Since the founding of the World Ocean Observatory more than a decade ago, I have attended many conferences and international meetings on ocean and climate policy and issues. Sometimes I have attended as humble registrant, other times I have presented papers and Power Point presentations, but never have I been invited to moderate a session, to shape a presentation and discussion on a specific topic. So you can imagine my surprise when the invitation came to organize a presentation at the 2nd International Ocean Research Conference to be held in Barcelona, Spain in November of this year.
The Intergovernmental Oceanographic Commission, known as the IOC, is part of UNESCO and typically gathers together nearly 1,000 delegates from UN divisions, national governments, non-governmental organizations, universities and research institutes to address the state of the international ocean agenda, its goals and objectives, and progress, or the lack thereof, since the last meeting. The IOC is charged with coordinating all UN ocean activities through an inter-organizational working group call UN-Ocean, bringing together the cross-cutting interests and activities of the ten or more UN organizations with some kind of ocean brief. The conference, then, is a kind of public report of accomplishment, concern, and inter-action between ocean bureaucrats and administrators, scholars and research scientists, academics, and ocean advocates worldwide. For someone with my interest, it is a heady place to be.
But you cannot imagine my surprise at the title of the designated session: "Biodiversity, conservation and the interface with human need and greed." Yes, you heard correctly, greed. Never have I heard such a radical term used in such events, there being a definite level of diplomatic nicety in every exchange between all parties, as if the politeness and deference accorded to those with whom you agree must also always be extended to those with whom you may violently disagree. If you have ever tuned into the language of most any legislative body, you will have heard the florid address and convoluted argument in moderated argument and modulated tone that characterizes the most fervid debate.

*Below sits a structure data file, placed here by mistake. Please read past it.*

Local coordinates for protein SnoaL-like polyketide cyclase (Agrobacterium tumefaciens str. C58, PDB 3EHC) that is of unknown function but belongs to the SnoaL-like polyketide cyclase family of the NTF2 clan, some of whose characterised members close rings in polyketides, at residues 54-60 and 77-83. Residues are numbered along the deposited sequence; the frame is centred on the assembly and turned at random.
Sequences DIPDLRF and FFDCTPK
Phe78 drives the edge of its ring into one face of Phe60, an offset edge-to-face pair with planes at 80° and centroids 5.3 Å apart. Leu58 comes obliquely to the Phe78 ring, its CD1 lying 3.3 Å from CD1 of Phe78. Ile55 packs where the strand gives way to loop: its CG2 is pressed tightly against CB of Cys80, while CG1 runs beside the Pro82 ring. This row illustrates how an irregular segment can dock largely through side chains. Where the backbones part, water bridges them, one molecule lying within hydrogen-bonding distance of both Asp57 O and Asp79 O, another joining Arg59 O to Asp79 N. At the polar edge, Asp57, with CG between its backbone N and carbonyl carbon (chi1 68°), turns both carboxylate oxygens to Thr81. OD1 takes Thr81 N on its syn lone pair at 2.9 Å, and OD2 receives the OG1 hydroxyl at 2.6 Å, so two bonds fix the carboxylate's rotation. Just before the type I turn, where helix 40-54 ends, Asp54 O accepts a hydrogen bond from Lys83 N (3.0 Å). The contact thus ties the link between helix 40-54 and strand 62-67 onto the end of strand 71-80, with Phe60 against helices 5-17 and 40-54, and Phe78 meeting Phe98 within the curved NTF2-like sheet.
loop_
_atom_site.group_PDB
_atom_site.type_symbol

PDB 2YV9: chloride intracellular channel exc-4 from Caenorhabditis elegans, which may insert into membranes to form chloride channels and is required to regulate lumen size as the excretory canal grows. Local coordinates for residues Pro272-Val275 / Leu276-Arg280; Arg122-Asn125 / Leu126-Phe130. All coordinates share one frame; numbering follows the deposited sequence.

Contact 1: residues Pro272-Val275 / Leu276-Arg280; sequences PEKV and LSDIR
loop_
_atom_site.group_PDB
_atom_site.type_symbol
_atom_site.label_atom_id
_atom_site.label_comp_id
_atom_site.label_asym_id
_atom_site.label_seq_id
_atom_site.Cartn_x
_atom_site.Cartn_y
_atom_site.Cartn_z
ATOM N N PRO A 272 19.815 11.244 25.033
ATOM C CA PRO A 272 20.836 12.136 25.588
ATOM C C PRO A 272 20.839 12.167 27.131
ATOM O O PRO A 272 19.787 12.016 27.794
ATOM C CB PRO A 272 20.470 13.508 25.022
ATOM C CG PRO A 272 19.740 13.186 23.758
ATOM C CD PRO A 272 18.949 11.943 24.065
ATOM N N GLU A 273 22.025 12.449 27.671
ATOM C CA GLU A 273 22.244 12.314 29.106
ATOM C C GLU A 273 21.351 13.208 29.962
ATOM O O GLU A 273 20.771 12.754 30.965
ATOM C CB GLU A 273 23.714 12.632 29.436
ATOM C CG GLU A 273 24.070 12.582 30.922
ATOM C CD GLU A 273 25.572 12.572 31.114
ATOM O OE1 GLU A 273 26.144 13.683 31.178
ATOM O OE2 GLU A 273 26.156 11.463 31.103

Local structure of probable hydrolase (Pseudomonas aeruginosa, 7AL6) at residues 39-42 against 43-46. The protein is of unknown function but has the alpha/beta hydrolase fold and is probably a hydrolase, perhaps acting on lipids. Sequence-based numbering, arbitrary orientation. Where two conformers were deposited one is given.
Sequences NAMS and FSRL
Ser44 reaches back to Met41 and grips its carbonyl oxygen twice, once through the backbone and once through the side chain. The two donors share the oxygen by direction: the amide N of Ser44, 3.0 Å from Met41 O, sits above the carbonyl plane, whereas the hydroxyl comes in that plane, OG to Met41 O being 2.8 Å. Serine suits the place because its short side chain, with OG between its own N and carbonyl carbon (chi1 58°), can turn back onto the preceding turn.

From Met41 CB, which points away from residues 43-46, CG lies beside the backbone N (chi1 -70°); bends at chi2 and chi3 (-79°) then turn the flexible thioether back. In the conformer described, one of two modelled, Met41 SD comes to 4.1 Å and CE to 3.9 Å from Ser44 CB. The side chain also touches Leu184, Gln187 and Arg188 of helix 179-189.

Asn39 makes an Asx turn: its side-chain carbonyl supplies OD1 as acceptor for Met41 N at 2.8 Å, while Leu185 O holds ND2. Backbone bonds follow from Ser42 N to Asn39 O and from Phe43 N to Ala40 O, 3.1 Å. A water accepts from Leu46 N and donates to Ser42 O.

The entire conference agenda will focus on biodiversity and conservation. There will be panels on climate policy and legislative initiative, high seas governance, fisheries regulation and enforcement, acidification and coral reef protection, marine protected area management--all contextualized by the assumption that the ocean matters, that its relevance to human need is understood, devoutly to be wished, and exalted. "Need" defined as something necessary and requisite, is the focus of the entire conference endeavor: to conserve, oversee, and sustain ocean resources as essential to the security, health, and continuity of civil society worldwide.
But greed, that is another matter altogether. Greed is excessive, inordinate, rapacious desire, at a level of aggression, acquisitiveness, and insatiability that is far beyond the necessary or the requisite. Greed is psychological, even psychotic excess; greed is pollution; greed accounts for the underlying causality of unrestrained extraction of natural resources, illegal manipulation of financial instruments, political corruption, extra-legal competition, indifference to the rule of law, and often the excesses of war. How does one moderate a panel discussion of such an immoderate term?
To address greed is to inject politics into what is traditionally an apolitical discourse. And of course, politics lies at the heart of the matter. When so many committed professionals and advocates are brought together around such a demanding crisis as ocean sustainability, knowledge, imagination, and optimism are the motivating watchwords for their enthusiasm and commitment. The best ideas and best practices abound inside the conference hall; all is possible, until the realization comes that the politics outside will not permit such things at this time; that this nation or that will veto; that this president or that will not endorse; that this corporation or that will object; that this region or that will be unfairly treated. Again and again, the hopefulness of these meetings is neutralized and the progress envisioned reduced to best intentions and postponed plans for the future. I never fail to admire the resiliency of diplomats.
What am I do? Nothing, of course, is always a useful option, just allowing the conventional practice to take its course and ignore the politics completely. Or let the politics speak. But to what avail, to what outcome that would somehow force the issue and in an outcome that finds traction, efficacy, and change? The question comes down to this: how do we transform research and policy into innovation and action?